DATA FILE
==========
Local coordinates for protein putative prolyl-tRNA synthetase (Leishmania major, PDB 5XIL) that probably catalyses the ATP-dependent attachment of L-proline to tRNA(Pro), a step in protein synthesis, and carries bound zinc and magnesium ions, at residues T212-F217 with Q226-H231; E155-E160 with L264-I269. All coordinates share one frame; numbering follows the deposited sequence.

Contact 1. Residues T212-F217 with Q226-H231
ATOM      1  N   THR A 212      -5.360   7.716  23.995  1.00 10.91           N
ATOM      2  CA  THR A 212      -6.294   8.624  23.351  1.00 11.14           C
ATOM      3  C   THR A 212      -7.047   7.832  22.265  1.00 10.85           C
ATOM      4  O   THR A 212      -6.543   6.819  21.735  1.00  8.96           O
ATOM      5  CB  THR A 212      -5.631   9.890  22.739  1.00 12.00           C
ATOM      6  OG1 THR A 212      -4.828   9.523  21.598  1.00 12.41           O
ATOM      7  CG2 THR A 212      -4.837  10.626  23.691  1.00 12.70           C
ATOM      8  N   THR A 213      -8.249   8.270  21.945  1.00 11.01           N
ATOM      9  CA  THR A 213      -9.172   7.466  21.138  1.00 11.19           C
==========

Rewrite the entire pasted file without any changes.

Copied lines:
Local coordinates for protein putative prolyl-tRNA synthetase (Leishmania major, PDB 5XIL) that probably catalyses the ATP-dependent attachment of L-proline to tRNA(Pro), a step in protein synthesis, and carries bound zinc and magnesium ions, at residues T212-F217 with Q226-H231; E155-E160 with L264-I269. All coordinates share one frame; numbering follows the deposited sequence.

Contact 1. Residues T212-F217 with Q226-H231
ATOM      1  N   THR A 212      -5.360   7.716  23.995  1.00 10.91           N
ATOM      2  CA  THR A 212      -6.294   8.624  23.351  1.00 11.14           C
ATOM      3  C   THR A 212      -7.047   7.832  22.265  1.00 10.85           C
ATOM      4  O   THR A 212      -6.543   6.819  21.735  1.00  8.96           O
ATOM      5  CB  THR A 212      -5.631   9.890  22.739  1.00 12.00           C
ATOM      6  OG1 THR A 212      -4.828   9.523  21.598  1.00 12.41           O
ATOM      7  CG2 THR A 212      -4.837  10.626  23.691  1.00 12.70           C
ATOM      8  N   THR A 213      -8.249   8.270  21.945  1.00 11.01           N
ATOM      9  CA  THR A 213      -9.172   7.466  21.138  1.00 11.19           C